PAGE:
Certificates of deposit (CDs) are a type of FDIC insured investment that is offered by numerous banks, credit unions and savings and loan institutions in the United States. What that actually means, in simple terms, is that a person can deposit a certain amount of money in the bank, receive a monthly interest rate, and collect the total amount upon the investment’s maturity.
CD rates are usually fixed (although there are numerous variants of the traditional CD which offer flexibility in this regard), and, since it represents money stored in the bank, it is one of the most financially safe investments available today, and one of the most rewarding.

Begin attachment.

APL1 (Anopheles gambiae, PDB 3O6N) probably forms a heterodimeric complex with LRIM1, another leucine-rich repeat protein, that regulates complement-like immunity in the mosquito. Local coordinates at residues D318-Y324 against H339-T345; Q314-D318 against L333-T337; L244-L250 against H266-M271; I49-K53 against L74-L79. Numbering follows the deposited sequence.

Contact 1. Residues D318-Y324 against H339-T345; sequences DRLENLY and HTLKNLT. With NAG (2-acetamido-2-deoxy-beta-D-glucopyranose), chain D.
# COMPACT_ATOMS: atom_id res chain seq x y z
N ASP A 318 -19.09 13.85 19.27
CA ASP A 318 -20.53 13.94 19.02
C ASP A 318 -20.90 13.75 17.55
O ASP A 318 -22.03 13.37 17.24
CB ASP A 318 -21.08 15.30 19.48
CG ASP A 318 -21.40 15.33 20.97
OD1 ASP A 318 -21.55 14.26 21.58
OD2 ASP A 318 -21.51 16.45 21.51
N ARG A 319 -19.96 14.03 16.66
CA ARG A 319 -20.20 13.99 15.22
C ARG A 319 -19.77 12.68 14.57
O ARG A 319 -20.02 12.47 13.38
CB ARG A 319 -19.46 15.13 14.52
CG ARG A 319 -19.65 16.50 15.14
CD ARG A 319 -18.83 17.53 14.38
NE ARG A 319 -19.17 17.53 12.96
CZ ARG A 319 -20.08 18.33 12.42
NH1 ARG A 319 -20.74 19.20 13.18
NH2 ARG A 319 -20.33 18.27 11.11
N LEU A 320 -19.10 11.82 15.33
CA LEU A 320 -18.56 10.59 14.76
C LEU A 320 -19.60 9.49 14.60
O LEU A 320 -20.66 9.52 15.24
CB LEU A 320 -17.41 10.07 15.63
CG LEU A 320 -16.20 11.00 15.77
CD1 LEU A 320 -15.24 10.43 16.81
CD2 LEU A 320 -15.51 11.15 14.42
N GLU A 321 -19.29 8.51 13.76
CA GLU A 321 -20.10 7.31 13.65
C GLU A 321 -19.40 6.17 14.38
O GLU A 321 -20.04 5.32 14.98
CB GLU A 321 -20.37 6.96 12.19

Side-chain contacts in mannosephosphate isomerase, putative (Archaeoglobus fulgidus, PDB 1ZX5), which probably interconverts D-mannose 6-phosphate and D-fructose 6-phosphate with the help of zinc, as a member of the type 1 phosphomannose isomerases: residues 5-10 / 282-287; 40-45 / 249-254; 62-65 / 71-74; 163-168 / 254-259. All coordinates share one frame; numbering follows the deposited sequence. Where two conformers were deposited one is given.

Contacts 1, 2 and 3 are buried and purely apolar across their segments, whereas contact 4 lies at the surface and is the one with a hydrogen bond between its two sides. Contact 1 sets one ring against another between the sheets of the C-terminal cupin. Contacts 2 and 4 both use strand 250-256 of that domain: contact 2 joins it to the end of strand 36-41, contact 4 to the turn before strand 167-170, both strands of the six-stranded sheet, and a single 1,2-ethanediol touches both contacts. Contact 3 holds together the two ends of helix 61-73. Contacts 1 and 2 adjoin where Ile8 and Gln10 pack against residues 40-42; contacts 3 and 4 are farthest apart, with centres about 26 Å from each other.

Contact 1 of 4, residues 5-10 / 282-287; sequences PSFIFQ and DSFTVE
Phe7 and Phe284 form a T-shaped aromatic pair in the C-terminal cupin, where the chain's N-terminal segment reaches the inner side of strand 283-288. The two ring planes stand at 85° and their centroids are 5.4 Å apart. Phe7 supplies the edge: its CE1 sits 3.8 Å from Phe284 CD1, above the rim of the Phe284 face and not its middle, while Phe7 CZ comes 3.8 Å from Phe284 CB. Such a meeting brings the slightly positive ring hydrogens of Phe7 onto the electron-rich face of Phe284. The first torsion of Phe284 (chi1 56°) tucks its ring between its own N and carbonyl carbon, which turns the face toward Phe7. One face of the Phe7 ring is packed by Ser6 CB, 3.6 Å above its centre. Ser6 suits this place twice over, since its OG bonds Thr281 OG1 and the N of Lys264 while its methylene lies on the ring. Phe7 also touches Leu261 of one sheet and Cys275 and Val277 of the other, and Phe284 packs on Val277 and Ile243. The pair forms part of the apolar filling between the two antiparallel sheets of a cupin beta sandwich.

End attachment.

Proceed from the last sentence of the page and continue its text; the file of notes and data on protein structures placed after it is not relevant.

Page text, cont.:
Investors usually seek services which provide higher interest rates, as this would increase the amount they can collect at the end of the term, and banks are willing to offer many attractive deals to cater to those demands.
Closing a CD before its term, or making any withdrawals, will usually become the subject of penalty. This can be losing several months’ worth of interest, or other such similar measures.
While many investors seek longer-term CDs for their high interest rates, this may prove detrimental in rapidly growing economies, as it forfeits the chance to reinvest in better opportunities when they arise. As a consequence, it is sometimes more advantageous to risk the penalty while keeping pace with an ever-changing financial environment.Powered by Sidelines